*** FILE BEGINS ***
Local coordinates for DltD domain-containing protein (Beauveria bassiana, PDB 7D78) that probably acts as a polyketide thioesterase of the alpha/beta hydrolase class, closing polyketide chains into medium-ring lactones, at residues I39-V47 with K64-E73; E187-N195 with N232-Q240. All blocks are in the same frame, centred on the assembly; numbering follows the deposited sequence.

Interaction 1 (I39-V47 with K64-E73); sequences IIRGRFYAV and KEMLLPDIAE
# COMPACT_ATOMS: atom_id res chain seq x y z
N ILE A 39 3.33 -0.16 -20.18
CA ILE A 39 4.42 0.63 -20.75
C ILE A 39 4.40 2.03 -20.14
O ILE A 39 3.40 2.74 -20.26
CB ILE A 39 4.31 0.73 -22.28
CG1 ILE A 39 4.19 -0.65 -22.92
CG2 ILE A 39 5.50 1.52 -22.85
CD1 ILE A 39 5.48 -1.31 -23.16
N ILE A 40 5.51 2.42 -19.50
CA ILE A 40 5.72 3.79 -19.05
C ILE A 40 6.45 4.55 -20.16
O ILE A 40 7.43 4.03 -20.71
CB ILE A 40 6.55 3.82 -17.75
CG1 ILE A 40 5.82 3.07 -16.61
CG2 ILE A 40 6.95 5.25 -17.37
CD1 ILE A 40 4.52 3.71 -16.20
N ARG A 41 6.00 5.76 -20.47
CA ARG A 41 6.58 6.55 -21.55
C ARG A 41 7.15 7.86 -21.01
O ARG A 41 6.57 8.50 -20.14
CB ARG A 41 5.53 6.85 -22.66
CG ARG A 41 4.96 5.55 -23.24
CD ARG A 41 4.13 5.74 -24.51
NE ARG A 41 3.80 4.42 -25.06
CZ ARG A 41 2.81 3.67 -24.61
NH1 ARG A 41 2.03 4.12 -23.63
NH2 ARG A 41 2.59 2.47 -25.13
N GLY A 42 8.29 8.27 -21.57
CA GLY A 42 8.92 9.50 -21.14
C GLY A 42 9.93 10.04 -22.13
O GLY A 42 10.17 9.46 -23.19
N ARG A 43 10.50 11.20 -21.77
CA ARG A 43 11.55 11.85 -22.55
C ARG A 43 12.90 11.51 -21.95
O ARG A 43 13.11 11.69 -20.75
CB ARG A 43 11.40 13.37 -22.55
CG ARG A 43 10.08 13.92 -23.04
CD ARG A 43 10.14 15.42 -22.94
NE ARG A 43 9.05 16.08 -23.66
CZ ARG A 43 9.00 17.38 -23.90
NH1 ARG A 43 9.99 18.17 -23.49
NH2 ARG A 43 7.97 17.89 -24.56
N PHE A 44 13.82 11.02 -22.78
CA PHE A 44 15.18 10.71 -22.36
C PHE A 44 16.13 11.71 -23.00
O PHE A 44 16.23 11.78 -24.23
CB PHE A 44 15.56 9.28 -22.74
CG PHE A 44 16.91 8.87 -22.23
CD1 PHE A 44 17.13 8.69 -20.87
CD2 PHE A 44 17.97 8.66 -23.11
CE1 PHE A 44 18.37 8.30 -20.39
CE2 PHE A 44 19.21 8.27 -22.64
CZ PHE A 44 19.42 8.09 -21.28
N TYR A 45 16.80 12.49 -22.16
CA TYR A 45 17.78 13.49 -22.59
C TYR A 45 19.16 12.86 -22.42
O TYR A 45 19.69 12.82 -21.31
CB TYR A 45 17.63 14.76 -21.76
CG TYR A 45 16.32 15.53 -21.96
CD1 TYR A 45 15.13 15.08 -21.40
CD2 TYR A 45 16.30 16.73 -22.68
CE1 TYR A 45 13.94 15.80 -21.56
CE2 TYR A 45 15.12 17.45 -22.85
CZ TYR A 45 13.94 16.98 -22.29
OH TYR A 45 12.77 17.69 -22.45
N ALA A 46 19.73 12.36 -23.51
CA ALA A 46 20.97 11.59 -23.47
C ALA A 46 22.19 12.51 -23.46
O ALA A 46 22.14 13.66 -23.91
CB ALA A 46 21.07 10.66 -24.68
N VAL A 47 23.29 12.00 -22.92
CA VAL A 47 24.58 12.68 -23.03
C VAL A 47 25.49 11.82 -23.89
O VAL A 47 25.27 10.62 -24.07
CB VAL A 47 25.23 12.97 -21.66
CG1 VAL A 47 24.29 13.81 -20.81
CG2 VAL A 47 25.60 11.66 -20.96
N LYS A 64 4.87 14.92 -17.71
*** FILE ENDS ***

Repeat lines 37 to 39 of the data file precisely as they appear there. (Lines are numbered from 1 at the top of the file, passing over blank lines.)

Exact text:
C ARG A 43 12.90 11.51 -21.95
O ARG A 43 13.11 11.69 -20.75
CB ARG A 43 11.40 13.37 -22.55